Violence, Accusations Soar in Wake of Bhutto Slaying The death toll from violence following the assassination of former Pakistani Prime Minister Benazir Bhutto rises to more than three dozen. The government accuses a militant tribal leader, but others say this accusation is just to cover up the government's own failure to protect Bhutto.
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Violence, Accusations Soar in Wake of Bhutto Slaying

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Violence, Accusations Soar in Wake of Bhutto Slaying

Violence, Accusations Soar in Wake of Bhutto Slaying

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This is WEEKEND EDITION from NPR News. Scott Simon is away. I'm Linda Wertheimer.

Political uncertainty, grief and violence continue in Pakistan today in the aftermath of the assassination of Benazir Bhutto. Allegations are flying over who is behind her killing. The death toll caused by unrest following her death has risen to almost three dozen. And in Larkana, in the southern province of Sindh where Bhutto was buried on Friday, there are more chaotic scenes today.

NPR's Philip Reeves is following developments from the city of Karachi, and he joins us now.

Phil, welcome.


WERTHEIMER: Let's start with Larkana. What is happening there?

REEVES: Nawaz Sharif, the former prime minister of Pakistan, has gone to the Bhutto family home where he's been greeted by a large, noisy, emotional crowd. Sharif and Bhutto had many intense conflicts over the years, particularly when Sharif's government pursued her over corruption charges. They both led the country's two most powerful opposition political parties. They didn't agree on strategy. They were rivals. Sharif has gone there so this is another precarious moment.

WERTHEIMER: The government has accused al-Qaida of killing Bhutto, in particular a tribal militant who's based in Waziristan. How have people reacted to this? Do they believe it?

REEVES: Well, that's right. Pakistan's interior ministry says that this was the work of a tribal militant leader called Baitullah Mehsud. He's from the Pakistani Taliban and leads a newly formed coalition of militants. Now to support their case, the ministry showed this transcript of a conversation after Bhutto's assassination, which it says is between Mehsud and his - and an Islamic cleric, in which they discussed her killing.

Mehsud's spokesman has today strongly denied that he was involved. And also the Pakistan People's Party, Bhutto's party, has questioned this. They say that the government is trying to divert attention away from what they see is, at the very least, was a failure to protect Bhutto, who was after all Musharraf's most powerful opponent.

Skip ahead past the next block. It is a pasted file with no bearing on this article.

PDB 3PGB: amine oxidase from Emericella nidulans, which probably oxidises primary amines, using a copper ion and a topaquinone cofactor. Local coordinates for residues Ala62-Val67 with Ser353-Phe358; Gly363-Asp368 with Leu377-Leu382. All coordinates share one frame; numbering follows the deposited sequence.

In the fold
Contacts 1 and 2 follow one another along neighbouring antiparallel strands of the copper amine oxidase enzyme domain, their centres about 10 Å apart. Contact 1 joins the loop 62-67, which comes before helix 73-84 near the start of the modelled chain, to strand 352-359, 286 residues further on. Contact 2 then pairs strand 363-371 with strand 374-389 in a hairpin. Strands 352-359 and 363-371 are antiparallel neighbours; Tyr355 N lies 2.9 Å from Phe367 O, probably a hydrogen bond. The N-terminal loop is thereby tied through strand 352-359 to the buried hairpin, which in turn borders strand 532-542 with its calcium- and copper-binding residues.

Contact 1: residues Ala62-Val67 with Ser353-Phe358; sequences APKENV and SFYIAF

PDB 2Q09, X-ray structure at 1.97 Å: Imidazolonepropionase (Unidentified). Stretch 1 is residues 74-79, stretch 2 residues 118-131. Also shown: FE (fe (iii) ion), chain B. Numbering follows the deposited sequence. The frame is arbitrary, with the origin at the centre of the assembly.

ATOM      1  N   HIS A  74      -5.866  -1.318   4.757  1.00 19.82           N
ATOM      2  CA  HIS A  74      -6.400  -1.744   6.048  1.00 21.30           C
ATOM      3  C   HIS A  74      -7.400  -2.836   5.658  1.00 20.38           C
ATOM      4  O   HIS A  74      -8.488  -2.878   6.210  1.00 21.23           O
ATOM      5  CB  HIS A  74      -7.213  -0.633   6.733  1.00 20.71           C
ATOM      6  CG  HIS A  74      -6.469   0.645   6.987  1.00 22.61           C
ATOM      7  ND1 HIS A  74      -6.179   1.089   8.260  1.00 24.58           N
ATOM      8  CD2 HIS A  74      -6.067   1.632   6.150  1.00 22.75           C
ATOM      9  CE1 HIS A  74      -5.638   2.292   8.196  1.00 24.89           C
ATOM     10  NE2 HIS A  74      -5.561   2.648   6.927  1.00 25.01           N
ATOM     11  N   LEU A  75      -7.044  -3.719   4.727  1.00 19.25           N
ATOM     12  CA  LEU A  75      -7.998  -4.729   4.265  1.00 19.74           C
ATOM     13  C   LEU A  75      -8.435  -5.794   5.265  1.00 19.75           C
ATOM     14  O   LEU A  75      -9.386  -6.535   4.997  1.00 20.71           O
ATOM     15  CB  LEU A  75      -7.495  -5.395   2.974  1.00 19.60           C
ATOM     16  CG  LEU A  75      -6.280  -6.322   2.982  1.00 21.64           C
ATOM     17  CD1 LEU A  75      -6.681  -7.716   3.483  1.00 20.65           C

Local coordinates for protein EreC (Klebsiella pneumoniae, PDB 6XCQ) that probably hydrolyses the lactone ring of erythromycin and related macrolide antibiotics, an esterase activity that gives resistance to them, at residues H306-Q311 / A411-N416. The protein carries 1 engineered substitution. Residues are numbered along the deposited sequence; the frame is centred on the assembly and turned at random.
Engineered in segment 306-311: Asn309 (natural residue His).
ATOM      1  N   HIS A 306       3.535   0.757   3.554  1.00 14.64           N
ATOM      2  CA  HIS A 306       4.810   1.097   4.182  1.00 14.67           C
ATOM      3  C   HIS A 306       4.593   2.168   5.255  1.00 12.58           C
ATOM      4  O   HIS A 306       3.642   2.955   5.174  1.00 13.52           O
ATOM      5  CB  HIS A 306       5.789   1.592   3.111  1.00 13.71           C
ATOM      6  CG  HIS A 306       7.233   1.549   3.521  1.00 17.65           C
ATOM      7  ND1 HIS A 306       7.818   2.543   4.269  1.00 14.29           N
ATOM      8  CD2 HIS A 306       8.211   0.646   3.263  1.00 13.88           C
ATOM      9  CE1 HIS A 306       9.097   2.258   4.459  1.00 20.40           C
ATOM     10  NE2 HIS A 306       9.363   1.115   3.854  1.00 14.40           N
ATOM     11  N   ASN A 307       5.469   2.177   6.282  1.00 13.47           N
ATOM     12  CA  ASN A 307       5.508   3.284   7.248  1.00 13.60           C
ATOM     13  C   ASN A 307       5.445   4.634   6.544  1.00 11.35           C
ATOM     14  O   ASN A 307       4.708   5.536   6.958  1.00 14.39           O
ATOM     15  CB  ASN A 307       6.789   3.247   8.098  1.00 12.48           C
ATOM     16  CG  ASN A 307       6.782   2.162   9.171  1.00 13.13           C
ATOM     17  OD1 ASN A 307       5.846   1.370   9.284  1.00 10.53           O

WERTHEIMER: There's also a report today disputing the actual cause of Benazir Bhutto's death.

REEVES: Yes. Pakistan's interior ministry said yesterday that she died after the shockwaves from the suicide bomb caused her head to smash against a lever on the sunroof of her vehicle. That conflicted with an earlier official claims that she'd been shot.

Today, her party spokeswoman, Sherry Rehman, who was with Bhutto at the rally where she was assassinated, told Reuters news agency that this version of events was ludicrous. She said that Bhutto, in fact, had a bullet wound at the back of her head on the left side, and it came out the other side. And it was a very large wound.

WERTHEIMER: Phil, what is the latest news on the violence? Is it still going on?

REEVES: Yes, it is. We've heard somebody has opened fire in a motorcade of Bhutto's supporters, which was heading to the city of Karachi where I am. One man was killed there. In Rawalpindi where Bhutto was assassinated, there are reports that thousands of her supporters have been on the streets throwing stones and clashing with the police. In the last 48 hours or so, there have actually been hundreds of incidents - cars, trucks, gas stations being attacked and torched; fast food outlets, government offices.

And in Sindh province, Bhutto's heartland, 130 banks or so have been attacked. The army is on the streets of some cities, including this one. So far, though, there's scattered violence, although there's much of it, has not turned into full-scale violence.

WERTHEIMER: Phil, thanks very much.

REEVES: You're welcome.

WERTHEIMER: NPR's Philip Reeves reporting from Karachi.

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